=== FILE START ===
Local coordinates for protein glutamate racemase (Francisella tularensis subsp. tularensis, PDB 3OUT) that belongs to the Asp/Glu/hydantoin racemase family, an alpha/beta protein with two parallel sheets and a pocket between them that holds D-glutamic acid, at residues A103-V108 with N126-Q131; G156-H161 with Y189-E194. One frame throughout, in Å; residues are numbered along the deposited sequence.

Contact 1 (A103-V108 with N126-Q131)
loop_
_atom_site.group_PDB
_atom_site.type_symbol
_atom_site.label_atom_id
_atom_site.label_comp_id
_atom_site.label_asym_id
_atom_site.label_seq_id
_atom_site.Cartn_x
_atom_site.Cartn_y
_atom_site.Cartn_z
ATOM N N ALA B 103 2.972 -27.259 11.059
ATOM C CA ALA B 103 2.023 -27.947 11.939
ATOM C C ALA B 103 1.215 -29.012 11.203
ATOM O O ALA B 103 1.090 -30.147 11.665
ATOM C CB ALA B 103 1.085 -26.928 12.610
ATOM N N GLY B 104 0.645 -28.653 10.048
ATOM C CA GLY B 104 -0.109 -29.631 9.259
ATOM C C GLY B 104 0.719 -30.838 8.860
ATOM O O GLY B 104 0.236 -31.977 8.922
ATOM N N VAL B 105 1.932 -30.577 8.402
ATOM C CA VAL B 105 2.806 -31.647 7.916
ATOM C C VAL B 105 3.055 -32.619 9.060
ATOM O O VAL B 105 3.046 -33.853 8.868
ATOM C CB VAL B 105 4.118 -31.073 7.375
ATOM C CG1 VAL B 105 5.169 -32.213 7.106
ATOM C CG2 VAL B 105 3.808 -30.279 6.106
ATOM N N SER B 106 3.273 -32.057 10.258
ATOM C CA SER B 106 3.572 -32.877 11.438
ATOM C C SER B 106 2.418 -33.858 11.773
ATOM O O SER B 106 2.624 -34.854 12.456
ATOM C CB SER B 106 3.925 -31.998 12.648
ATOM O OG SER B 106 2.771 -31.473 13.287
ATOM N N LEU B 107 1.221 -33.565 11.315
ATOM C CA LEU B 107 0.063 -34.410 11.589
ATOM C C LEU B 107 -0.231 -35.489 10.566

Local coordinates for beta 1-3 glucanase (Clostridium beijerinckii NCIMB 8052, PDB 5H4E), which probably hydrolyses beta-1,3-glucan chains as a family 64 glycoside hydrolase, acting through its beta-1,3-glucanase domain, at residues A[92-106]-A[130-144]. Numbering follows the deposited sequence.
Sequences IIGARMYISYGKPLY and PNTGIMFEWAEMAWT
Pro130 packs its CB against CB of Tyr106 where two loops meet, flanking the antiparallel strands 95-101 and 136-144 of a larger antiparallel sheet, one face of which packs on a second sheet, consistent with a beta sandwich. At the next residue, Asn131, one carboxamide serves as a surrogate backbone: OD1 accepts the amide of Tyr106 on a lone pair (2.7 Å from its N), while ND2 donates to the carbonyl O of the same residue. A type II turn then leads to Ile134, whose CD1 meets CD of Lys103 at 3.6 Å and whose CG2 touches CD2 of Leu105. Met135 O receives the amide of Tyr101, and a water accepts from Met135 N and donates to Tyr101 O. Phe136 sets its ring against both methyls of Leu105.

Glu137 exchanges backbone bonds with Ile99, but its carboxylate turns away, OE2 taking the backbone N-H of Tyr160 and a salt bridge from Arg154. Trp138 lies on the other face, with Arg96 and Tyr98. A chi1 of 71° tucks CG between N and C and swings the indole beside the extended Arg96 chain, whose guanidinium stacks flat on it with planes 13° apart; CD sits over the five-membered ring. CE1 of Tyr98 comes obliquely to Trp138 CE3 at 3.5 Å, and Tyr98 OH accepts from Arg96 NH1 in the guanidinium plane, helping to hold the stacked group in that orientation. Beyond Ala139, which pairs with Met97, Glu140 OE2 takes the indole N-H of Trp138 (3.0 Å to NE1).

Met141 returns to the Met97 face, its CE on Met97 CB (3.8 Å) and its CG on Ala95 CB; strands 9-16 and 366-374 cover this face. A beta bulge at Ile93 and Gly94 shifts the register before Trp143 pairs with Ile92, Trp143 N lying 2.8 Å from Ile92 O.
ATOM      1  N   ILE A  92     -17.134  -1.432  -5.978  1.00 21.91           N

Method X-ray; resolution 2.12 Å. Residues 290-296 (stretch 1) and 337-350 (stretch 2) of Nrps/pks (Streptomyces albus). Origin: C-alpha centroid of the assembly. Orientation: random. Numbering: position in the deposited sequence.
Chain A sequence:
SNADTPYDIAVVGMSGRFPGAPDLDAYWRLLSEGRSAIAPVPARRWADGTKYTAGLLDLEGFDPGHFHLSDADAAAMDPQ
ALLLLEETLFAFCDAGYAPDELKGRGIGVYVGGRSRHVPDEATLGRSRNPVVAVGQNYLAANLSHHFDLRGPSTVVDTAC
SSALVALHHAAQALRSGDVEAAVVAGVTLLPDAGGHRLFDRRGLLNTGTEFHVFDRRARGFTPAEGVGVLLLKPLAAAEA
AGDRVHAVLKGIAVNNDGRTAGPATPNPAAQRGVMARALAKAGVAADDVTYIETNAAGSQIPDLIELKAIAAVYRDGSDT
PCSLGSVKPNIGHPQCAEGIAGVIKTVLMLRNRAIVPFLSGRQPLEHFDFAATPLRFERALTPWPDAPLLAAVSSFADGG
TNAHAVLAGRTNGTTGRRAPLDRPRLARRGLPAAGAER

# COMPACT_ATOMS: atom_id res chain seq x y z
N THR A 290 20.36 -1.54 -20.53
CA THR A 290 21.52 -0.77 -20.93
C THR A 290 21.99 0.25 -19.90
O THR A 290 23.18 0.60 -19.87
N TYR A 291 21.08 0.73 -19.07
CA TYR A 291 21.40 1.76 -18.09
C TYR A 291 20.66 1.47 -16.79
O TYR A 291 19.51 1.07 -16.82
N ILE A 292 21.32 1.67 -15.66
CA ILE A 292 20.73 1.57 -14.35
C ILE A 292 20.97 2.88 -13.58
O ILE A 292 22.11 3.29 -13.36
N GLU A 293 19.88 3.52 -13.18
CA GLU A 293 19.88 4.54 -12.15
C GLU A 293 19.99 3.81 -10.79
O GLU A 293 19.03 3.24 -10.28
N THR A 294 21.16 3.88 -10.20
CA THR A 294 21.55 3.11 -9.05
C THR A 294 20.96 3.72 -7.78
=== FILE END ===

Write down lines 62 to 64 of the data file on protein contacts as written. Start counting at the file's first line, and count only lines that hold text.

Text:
CA ILE A 292 20.73 1.57 -14.35
C ILE A 292 20.97 2.88 -13.58
O ILE A 292 22.11 3.29 -13.36